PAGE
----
Billionaires make a lot of money, so it's understandable that the investing public likes to follow what they do in their financial lives. Now, it goes without saying that some uses of billionaires' wealth, such as acquiring a company or buying a private jet, are out of reach for most of us. Even so, there are a few good lessons to be learned from this exclusive group and how they put their cash to work.
We asked three of our writers to discuss some of the habits of billionaires and what you can learn from them. Here is what they had to say.
Jason Hall: One only has to look through a list of the world's richest people to see what the vast majority of billionaires do with most of their money. That is, they leave it invested in the thing that made them wealthy.
Most of the world's billionaires either made their fortunes in the business world or inherited it from a spouse or parent who did. For most of them, like Carlos Slim Helu (Mexican telecom), Warren Buffett (Berkshire Hathaway), Charles and David Koch (Koch Industries), and the heirs of Sam Walton (Wal-Mart), the majority of their wealth remains in the companies they built or inherited.
There is a lesson regular folks can learn from this: Let your best investments run.
It may be tempting to sell your stocks when you have a nice gain, but you'll never get life-changing returns that way. Unless you're willing to stay invested in great companies for decades -- and let the power of compounding returns pay off -- you're going to spend a lot of time chasing the market and getting sub-par returns.
Learn a lesson from a billionaire or two: Hold on tight to your biggest winners.
Dan Caplinger: It's easy to think of billionaire investors as selfish hoarders of financial resources, but a surprisingly large number of billionaires use their wealth toward the greater good through their charitable endeavors. In particular, Warren Buffett and Bill Gates have been instrumental in encouraging other billionaires to support charitable causes, with their efforts leading to what has become known as the Giving Pledge.
The pledge involves billionaires committing to giving at least half of their wealth to charity, either during their lifetimes or at their death, and more than 100 billionaires have joined Buffett and Gates in giving their word to abide by the pledge.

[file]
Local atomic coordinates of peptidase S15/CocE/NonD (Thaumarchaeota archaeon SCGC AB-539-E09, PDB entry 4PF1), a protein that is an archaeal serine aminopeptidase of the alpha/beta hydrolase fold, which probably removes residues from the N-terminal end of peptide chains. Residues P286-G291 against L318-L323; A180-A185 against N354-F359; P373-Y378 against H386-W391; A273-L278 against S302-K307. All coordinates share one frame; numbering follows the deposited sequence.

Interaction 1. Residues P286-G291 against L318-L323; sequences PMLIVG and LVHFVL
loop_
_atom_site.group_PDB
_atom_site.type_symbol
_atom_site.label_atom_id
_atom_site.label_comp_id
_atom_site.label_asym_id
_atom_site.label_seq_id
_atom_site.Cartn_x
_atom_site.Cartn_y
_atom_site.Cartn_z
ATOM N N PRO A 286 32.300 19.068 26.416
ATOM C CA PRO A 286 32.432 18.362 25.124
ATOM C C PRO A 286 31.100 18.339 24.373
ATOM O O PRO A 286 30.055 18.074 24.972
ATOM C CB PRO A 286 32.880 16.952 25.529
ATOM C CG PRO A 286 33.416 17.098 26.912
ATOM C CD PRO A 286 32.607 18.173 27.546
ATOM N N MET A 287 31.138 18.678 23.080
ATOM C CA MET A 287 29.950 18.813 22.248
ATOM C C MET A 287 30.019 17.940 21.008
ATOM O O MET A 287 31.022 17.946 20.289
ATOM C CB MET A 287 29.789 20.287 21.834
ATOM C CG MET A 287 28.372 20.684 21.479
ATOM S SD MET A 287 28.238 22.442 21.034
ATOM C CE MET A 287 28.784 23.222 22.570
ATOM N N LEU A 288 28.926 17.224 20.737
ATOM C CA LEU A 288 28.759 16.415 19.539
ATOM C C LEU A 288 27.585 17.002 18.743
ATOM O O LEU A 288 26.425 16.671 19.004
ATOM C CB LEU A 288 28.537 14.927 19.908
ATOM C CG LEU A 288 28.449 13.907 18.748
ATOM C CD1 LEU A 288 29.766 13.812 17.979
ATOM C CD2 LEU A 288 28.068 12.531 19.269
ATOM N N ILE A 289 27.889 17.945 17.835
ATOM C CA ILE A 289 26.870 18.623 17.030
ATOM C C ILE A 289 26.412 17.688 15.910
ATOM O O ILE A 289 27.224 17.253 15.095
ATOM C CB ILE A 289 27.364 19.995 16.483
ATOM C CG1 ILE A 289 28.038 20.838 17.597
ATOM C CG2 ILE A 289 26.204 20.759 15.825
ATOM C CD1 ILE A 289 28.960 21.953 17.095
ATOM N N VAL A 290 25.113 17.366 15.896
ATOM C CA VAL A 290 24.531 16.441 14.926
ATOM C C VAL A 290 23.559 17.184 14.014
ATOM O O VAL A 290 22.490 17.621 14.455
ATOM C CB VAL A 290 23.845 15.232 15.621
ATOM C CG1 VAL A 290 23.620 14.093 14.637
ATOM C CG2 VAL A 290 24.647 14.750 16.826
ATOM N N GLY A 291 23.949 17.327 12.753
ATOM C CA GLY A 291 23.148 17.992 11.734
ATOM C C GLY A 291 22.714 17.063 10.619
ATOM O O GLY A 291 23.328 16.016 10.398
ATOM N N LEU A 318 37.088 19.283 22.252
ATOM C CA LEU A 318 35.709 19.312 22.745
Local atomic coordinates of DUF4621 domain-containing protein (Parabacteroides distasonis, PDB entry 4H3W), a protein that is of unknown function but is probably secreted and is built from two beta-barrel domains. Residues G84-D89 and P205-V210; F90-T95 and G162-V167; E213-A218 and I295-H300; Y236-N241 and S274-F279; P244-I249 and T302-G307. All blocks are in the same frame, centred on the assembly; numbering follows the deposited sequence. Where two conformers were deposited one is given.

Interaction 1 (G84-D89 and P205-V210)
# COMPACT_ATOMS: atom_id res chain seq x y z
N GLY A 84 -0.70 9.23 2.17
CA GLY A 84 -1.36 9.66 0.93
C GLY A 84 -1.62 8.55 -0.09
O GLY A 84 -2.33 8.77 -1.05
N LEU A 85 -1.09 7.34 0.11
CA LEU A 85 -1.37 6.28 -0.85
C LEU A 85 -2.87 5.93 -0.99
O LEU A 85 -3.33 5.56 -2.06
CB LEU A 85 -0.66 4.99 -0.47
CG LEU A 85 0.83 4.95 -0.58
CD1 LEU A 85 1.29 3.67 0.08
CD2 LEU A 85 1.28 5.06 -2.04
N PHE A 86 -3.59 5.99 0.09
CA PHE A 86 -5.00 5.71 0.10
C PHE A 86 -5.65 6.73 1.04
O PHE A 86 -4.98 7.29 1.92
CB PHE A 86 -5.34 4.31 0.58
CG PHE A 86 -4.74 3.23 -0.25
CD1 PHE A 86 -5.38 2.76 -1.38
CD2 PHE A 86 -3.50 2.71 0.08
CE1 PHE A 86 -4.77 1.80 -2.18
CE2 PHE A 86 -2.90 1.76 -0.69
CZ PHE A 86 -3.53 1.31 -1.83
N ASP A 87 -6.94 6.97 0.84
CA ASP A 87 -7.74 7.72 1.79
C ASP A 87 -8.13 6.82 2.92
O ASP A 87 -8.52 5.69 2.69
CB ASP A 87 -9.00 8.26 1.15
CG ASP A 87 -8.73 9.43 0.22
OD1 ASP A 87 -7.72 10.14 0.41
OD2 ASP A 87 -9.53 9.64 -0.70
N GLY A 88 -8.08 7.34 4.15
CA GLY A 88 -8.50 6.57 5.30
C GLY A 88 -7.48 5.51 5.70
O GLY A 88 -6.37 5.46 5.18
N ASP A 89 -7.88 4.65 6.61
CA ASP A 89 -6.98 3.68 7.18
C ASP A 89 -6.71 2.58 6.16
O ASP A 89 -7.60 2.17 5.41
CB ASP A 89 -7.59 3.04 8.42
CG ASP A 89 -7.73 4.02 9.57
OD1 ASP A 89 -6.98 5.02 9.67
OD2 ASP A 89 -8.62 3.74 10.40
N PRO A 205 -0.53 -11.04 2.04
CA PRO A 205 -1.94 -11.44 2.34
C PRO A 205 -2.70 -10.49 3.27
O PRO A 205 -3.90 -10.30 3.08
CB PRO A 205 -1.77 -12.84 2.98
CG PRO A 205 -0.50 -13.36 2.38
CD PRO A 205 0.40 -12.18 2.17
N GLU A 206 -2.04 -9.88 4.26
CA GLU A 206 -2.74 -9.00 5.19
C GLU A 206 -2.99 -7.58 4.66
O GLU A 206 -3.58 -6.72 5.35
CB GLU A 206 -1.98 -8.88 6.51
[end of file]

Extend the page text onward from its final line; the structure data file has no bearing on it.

Causes supported by the pledge vary widely. Buffett is a huge supporter of the Gates Foundation, which has a wide-ranging mission to help people throughout the world live healthy and productive lives. Mark Zuckerberg has made numerous gifts to school systems in the U.S., while former mayor Mike Bloomberg has had a history of donations to environmental, public health, educational, and artistic endeavors.
Cynics will point out that billionaires get some lucrative tax benefits from making charitable contributions, including avoidance of capital-gains tax on gifted stock and deductions, in many cases, for their donations. Nevertheless, their philanthropic endeavors represent money out of their pockets, and they have made meaningful differences in the lives of millions across the globe.
Perhaps the most famous cases are billionaires who left ivy-league colleges in order to pursue their dreams, like Bill Gates and Marc Zuckerberg did -- both thought they had game-changing ideas and decided the risk justified the reward potential. However, an entrepreneurial and risk-taking personality is a common trait among billionaires.
Still, it's important to note the difference between taking a calculated risk and being reckless with your money. Buying a bunch of out-of-the money call options on Apple because you feel the iWatch is going to be huge is reckless. On the other hand, if you thoroughly analyze the reward potential of the situation, and it makes sense in terms of the risk you take, buying a large amount of Apple stock might be a good idea in that situation.
For example, Bill Ackman has said Fannie Mae and Freddie Mac common stock is the most interesting investment in the markets from a risk-reward standpoint, and he and his Pershing Square hedge fund have actually become the largest shareholder of both agencies' common stock. Yet, his investment in Fannie and Freddie is fairly small relative to the overall size of his portfolio -- about $500 million out of Pershing's estimated $18 billion in assets.
It's an extremely risky investment, but it's also one whose size and reward potential makes sense to those involved. It's an amount of money that Ackman and his clients could reasonably afford to lose if things don't go their way, and could easily be a ten-bagger if it's successful.
Now, I'm not saying you should or shouldn't invest in Fannie and Freddie, but the point is that if you want to invest like a billionaire, you can't be afraid to take some risks. Just make sure the size of your risks are responsible, and that you take these risks with money you can afford to lose if things don't go your way.